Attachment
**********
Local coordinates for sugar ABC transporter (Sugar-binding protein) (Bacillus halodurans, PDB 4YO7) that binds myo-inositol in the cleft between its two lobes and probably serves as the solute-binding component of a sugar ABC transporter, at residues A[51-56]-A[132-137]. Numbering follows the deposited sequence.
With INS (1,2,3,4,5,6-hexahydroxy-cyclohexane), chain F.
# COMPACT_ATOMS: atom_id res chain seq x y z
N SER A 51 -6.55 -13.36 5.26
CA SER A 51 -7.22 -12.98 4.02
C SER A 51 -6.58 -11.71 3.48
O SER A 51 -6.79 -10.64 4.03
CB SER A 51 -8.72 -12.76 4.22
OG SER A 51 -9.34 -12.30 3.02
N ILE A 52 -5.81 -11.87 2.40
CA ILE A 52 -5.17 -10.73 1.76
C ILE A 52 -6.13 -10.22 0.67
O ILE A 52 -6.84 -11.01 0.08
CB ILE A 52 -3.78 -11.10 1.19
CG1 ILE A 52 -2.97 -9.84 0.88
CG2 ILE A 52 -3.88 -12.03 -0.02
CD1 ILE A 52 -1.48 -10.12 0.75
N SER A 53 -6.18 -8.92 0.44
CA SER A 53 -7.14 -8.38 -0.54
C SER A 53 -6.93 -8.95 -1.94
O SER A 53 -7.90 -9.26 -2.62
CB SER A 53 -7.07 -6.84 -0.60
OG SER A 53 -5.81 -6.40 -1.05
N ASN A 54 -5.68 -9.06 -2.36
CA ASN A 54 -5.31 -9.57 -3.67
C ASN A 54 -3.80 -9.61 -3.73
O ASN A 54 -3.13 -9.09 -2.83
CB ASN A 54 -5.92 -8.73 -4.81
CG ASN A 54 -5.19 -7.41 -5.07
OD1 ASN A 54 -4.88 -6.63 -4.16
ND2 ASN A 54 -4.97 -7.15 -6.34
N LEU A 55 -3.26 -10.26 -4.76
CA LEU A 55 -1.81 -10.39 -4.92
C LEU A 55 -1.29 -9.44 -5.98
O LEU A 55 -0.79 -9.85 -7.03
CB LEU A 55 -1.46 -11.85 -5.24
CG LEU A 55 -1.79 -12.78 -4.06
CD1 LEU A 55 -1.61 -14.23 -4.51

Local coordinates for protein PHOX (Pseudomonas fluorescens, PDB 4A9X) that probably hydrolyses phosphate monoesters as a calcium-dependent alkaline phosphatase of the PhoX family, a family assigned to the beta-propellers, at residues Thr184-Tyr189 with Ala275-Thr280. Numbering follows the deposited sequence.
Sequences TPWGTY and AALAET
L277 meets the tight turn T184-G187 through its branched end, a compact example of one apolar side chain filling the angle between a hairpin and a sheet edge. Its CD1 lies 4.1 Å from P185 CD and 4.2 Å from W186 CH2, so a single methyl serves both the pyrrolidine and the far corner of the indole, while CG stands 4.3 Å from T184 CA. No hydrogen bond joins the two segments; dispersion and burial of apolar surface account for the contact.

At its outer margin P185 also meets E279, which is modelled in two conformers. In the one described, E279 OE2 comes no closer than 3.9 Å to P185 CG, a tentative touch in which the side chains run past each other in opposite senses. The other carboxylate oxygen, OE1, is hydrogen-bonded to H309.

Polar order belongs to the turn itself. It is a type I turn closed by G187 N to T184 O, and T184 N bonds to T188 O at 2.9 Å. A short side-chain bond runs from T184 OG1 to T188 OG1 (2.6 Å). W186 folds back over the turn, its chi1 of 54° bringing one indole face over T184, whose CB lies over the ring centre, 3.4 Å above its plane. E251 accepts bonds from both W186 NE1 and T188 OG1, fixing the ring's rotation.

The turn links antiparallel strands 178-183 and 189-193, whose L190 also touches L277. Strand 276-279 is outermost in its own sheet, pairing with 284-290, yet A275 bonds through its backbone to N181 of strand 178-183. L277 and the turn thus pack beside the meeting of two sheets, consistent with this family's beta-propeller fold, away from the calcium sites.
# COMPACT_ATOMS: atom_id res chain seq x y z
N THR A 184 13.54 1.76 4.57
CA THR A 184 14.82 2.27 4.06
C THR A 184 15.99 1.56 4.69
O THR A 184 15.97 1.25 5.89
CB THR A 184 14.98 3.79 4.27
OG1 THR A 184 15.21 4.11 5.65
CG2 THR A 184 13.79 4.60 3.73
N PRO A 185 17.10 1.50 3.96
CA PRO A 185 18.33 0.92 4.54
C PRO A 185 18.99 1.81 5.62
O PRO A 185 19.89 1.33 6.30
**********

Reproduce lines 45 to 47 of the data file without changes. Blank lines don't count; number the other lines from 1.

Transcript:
# COMPACT_ATOMS: atom_id res chain seq x y z
N THR A 184 13.54 1.76 4.57
CA THR A 184 14.82 2.27 4.06